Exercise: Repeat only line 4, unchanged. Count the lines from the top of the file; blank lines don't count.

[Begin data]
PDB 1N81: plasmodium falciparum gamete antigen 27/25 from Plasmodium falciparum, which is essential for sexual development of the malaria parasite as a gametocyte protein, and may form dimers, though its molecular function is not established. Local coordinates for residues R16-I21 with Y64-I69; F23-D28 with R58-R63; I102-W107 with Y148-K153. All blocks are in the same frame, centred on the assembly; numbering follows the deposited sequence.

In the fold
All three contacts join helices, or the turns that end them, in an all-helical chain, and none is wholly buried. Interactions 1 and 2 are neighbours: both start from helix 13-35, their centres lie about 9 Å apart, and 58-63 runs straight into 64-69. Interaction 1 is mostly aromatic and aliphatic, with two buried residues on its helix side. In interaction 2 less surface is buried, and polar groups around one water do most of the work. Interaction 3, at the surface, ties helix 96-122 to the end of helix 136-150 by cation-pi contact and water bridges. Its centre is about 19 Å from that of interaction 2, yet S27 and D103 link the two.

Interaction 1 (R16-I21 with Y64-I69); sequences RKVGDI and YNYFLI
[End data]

Interaction 1 (R16-I21 with Y64-I69); sequences RKVGDI and YNYFLI